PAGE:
THE BURIAL urn of Kenilworth’s oldest resident is set to go on show in the town.
The 4,000 year-old urn was unearthed by archaeologists from Warwickshire County Council a year ago while foundations were being dug for new homes in Clinton Lane.
The urn contained the cremated remains of Kenilworth’s earliest known human inhabitant, and landowner Stephen Bond donated the find to Kenilworth History and Archaeology Society (KHAS).
Archaeology Warwickshire’s Project Officer Bryn Gethin, who found the burial, said: “I was looking for evidence of medieval settlement, and was surprised to see what looked like cremated bone fragments in the side of a trench.
“Further investigation revealed the bones were underneath a type of prehistoric pot known as a collared urn. These date from the Early Bronze Age period, between 2500BC and 1800BC but we will had to send samples of bone to be radiocarbon dated to confirm the age of the burial.”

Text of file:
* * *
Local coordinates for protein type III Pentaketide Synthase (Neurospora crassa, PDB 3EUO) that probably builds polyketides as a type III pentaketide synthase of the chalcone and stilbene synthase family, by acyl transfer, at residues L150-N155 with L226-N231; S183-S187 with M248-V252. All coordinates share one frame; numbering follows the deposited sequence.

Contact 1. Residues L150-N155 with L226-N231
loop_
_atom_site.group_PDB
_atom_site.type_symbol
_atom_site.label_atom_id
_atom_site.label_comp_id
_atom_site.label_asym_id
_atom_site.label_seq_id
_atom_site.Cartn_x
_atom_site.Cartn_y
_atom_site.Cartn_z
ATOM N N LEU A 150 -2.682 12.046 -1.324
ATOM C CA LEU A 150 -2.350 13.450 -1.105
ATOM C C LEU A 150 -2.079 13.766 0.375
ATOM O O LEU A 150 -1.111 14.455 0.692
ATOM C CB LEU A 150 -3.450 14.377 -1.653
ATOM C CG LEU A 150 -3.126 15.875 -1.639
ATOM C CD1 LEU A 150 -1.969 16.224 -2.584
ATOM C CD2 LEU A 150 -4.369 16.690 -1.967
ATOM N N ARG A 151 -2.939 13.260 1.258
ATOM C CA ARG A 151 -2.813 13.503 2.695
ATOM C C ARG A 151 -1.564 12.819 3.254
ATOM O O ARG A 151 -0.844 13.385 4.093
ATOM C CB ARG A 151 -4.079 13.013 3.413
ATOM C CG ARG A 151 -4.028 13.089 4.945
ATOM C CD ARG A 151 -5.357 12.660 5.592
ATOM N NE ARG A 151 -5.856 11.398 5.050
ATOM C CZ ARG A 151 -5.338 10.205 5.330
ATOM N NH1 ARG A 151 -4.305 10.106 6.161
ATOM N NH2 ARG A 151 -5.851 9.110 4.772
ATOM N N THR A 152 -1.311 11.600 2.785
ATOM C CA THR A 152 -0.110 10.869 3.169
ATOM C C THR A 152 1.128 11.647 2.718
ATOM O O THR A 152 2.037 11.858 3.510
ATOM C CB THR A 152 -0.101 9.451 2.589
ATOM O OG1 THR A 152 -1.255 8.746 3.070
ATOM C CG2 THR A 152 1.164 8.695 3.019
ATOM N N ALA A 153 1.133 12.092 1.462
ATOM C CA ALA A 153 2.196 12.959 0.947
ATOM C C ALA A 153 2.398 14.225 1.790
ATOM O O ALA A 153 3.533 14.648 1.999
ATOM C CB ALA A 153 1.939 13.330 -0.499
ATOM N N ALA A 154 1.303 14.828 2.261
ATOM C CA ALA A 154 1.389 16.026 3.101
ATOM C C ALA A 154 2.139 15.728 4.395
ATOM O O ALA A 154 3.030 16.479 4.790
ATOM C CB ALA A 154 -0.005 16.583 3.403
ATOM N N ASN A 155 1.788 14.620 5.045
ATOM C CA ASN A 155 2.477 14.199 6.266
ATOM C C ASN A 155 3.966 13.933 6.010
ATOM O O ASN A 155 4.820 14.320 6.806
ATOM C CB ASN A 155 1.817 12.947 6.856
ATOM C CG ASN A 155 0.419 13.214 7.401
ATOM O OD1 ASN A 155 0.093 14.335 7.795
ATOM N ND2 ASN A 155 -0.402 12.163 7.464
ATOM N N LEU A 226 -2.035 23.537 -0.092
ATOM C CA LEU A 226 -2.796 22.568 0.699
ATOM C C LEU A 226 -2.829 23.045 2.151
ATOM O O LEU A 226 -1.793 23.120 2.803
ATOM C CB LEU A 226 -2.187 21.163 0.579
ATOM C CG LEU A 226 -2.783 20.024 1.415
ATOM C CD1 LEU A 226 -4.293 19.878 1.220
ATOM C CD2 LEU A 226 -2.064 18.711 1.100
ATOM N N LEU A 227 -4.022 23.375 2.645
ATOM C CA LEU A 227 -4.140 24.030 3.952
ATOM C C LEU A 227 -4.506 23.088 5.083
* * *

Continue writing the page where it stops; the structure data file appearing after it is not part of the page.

Archaeology Warwickshire Business Manager Stuart Palmer was equally excited by the discovery.
He said “Although a few flint tools that are potentially older than this find have previously been discovered in Kenilworth, this is certainly the earliest known human inhabitant of the area. It is possible that the burial was originally covered by a mound that would have been prominent on the skyline but which has long since disappeared.”
The urn will be go on display when the museum reopens to visitors on Easter Sunday, and will be open every Sunday and Bank Holiday Monday until mid-September from 2.30pm to 4.30 pm. It is staffed by volunteers from KHAS and other local organisations and admission is free.